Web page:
Cambridge, to me, was a place of infinite tedium; of afternoon walks in a damp, misty countryside; of idle days, and foolish vanities, and spurious enthusiasms. Even now when I go there, as my train steams into the station or my car reaches the outskirts, a sense of physical and mental inertia afflicts me. It was my father who tingled with excitement at the thought of my being at Cambridge; not me. It was he who used expressions like ‘my Alma Mater,’ or ‘sporting oak’; when he came to visit me at Cambridge he was thrilled by my rooms, the Union, dinner in hall, boating on the river; everything. If only he had gone to Cambridge instead of me! How hard he would have worked to get a first, whereas I did nothing and just managed to get a pass degree; how assiduous he would have been at the Union debates, whereas, though he paid for me to have a life subscription, I scarcely ever attended, and never once spoke. For me, the years at Cambridge were the most futile and dismal of my whole life.
How somehow second-rate it all was! Lawrence of Arabia, with many a scruffy acolyte sitting cross-legged and elfin among the unwashed-up crockery; his seemingly indestructible legend surviving every exposure of fraudulence and depravity. Lectures by Quiller-Couch, notes shaking in shaky hands. Wide checks and massive coloured tie to offset the gown and mortar-board. Or Old McTaggart muttering philosophically, and scattering anecdotes about himself with a lavish hand.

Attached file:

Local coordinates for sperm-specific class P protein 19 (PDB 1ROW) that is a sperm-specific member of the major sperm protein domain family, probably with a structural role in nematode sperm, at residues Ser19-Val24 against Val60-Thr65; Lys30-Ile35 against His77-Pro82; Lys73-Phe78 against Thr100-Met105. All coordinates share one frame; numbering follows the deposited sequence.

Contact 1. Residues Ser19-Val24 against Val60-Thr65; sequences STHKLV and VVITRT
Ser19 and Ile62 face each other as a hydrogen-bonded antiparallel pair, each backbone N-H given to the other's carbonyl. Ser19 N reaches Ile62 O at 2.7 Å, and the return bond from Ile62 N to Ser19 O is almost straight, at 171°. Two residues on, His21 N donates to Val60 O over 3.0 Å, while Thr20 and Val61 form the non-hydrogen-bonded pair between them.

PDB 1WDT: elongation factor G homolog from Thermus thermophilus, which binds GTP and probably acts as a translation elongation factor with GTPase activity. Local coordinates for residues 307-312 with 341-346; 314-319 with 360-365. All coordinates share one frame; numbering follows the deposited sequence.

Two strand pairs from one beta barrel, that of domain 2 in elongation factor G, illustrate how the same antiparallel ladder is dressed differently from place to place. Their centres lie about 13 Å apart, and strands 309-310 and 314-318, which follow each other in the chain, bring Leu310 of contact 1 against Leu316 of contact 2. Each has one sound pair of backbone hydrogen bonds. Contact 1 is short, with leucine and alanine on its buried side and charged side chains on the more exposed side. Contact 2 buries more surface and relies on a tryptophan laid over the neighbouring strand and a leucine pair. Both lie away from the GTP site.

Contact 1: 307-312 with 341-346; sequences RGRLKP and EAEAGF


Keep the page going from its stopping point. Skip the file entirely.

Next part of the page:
On the river—Give her ten! Or watching games and yelling. Or the university rag; requiring so little modification to become the university demo. Or just trudging to and fro on desolate afternoons. Then in the evening the chapel bell intruding into buttered toast, and sounding across the darkening court. The porter in his bowler pricking the names of those who attended evensong. Wearing a surplice; ‘Dearly beloved brethren,’ spoken down the nose with a sniff at the end of each sentence, ‘I pray and beseech you, as many as are here present...’ Then into hall for dinner. That smell always hanging about there of stale bread and old cheese! It must have got into the wood of the benches and tables. The clattering plates, the passing food, the Latin grace. Perhaps it all had a meaning once, but not for me. I found it as moribund as El Azhar, where the Mullahs chant monotonously and unintelligibly to a little circle of students dozing round them.